You’re crammed in a room, shoulder-to-shoulder with 100 other passengers. It’s dark. It smells. It’s wet and very cold. There’s no privacy. No bathrooms. Your meals are pitiful — salted meat and a hard, dry biscuit. You, and people around you are sick, because the room is rocking side to side. There’s no fresh water and no change of clean clothes. In essence, you‘re trapped because land is thousands of miles away.
The Dodgers are in their first World Series since 1988. They face the Houston Astros, who have never won a World Series since the franchise came into existence in 1962. Two of the best pitchers in baseball, the Dodgers’ Clayton Kershaw and the Astros’ Dallas Keuchel, open the World Series in Los Angeles tonight. Here is a look at the two ballclubs. “Even before I got drafted, just when you’re a little kid, you want to play in the World Series.
California man accused of being D.B. Cooper: A life ruined or a case solved? On Nov. 24, 1971, a man who had bought a ticket using the name Dan Cooper – and later was misidentified by the Associated Press as D.B. Cooper – parachuted mid-flight from the rear exit of Flight 305 and straight into American folklore. It is the only unsolved case of piracy in the history of U.S. aviation. But how did he do it?
Muck Rack makes it simple to find people, tweets, or articles that mention any name, keyword, company, hashtag etc. We've compiled this guide to help you make the most of your search.
Selecting a term
Start searching tweets, articles from media outlets, articles mentioned in tweets, journalists'
names, titles and bios with some suggested searches:
Companies or Topics (e.g. iPhone, Microsoft)
Phrases (e.g. "cloud computing") — use quotes to keep the terms together
Twitter handles (e.g. @username) — returns those who have mentioned or replied to
Names (e.g. "David Pogue")
Hashtags (e.g. #sxsw, #london2012)
Bio details (e.g. vegan, Olympics, father)
Muck Rack's Advanced Search allows for many boolean operators.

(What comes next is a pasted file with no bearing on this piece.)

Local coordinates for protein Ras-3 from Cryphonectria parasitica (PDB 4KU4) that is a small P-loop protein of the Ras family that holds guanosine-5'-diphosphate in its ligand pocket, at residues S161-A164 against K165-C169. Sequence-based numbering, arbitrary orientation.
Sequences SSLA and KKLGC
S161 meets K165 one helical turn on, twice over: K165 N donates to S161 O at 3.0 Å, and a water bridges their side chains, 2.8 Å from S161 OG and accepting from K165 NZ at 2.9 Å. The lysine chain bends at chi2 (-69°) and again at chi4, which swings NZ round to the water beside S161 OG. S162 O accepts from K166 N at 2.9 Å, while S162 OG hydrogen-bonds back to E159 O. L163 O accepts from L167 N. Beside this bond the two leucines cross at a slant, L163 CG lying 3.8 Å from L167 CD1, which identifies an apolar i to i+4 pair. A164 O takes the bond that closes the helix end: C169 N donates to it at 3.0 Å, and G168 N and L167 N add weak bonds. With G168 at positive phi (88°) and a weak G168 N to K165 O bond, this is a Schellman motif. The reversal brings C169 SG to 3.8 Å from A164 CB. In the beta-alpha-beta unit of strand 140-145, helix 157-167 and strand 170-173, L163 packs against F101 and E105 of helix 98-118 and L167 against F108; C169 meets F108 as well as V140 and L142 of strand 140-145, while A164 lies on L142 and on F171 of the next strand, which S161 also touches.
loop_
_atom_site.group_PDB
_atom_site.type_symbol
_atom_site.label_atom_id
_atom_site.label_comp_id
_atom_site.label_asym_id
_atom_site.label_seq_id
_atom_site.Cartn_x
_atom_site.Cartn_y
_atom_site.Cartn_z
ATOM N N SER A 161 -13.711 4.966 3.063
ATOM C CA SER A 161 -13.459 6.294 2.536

Find results that mention multiple specified terms, use AND or
+. For example, ensure each result contains both Elon Musk and Mark Zuckerberg by
searching Musk AND Zuckerberg or Musk + Zuckerberg.
Use the operators OR or , to broaden your search when you'd like either of
multiple terms to appear in results. (This is the default behavior of our search when no operators
are used). For example, results will contain either cake or cookie by searching cake OR cookie or cake,cookie
Use NOT or - to subtract results from your search. For
example, searching Disney will yield results about the Walt Disney Company as well as Walt Disney
World Resort. To exclude mentions of Disney World, search for Disney -World or Disney
When using one of these operators with a phrase, enclose it in quotation marks. For example, you can
find results about smartphones excluding Apple's iPhone 4S by searching smartphone -"iPhone
Exact case matching or punctuation
If you're searching for a brand name or keyword that relies on specific punctuation marks or capitalization, you can
find results that match your exact query by adding matchcase: before the keyword you're searching for, like matchcase:E*TRADE .
Use parentheses to separate multiple
boolean phrases. For example, to find journalists talking about having fun in Disney World or
Disneyland, search for ("disney world" OR disneyland) AND fun.
An asterisk can be used to search for any variation of a root word truncated by the asterisk. For example, searching for admin* will return results for administrator, administration, administer, administered, etc.
A near operator is an AND operator where you can control the distance between the words. You can vary the distance the near operation uses by adding a forward slash and number (between 0-99) such as strawberries NEAR/10 "whipped cream", which means the strawberries must exist within 10 words of "whipped cream".